The Maya were known for their bark (huun) codices that closed like an accordion. They were read from left to right and with a little help from early Spanish colonialists, the glyphs themselves were only able to be efficiently deciphered since the 1980s.
Below it what the sign read:
One of the characteristics of the Mayan culture was the development of a writing system which left traces in several ways. It was carved or painted on stelae (stone monuments), altars (circular stone slabs associated with stelae), lintels (stone over doorways), walls, stairs, thrones, objects of personal adornment (ear spools and jade plates), codices, and even on the body.
A close look at these pages make them seem almost like comic books. There is a scene depicted with glyphs around them to enhance the story.
The only Mayan I know how to read are the numerals. Spot any of the bars with dots over them. Each individual bar represents the number 5, whereas each dot represents one. It’s a lot like Roman numerals where you add the numbers up to get the one that is meant to be depicted.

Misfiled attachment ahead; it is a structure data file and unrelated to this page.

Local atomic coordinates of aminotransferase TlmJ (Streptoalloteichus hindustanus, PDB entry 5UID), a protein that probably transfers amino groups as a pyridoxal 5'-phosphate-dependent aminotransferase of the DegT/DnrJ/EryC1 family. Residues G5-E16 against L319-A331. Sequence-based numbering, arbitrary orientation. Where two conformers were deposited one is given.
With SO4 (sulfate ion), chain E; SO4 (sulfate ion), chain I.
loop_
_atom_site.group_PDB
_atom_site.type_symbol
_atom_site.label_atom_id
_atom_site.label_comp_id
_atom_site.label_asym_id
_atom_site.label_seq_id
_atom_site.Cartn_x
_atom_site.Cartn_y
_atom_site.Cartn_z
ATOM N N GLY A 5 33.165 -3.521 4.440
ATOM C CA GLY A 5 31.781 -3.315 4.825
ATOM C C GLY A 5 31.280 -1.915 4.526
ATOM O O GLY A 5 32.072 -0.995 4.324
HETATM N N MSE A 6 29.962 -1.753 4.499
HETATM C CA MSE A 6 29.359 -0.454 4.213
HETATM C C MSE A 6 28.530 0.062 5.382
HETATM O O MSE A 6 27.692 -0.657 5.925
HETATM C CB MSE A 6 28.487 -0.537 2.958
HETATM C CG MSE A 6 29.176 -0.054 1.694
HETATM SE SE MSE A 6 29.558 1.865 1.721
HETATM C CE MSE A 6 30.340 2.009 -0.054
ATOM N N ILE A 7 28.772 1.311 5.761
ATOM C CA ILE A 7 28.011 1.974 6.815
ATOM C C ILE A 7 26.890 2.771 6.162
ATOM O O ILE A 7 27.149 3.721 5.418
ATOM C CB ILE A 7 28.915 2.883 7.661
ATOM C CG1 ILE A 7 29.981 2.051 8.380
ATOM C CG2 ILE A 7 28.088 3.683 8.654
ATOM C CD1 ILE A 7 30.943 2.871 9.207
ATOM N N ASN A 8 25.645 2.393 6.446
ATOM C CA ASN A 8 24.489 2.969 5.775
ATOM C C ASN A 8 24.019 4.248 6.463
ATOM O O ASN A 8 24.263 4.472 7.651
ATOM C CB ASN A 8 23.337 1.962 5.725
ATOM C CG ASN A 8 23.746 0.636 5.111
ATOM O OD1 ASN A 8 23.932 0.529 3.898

For instance, on the top of the page with the dark figure, there is a row of two bars with three dots over them. Each of those represent the number 13. If that is a is part of a calendrical date or a count on goods, I have no idea. I suppose it could also be the name of the deity or elite seen in the particular scene.
(uploader´s note: description/text is only from flickr page, not from scientific source. Number 13 mentioned there, can surely refer to a 13 moon calendar…)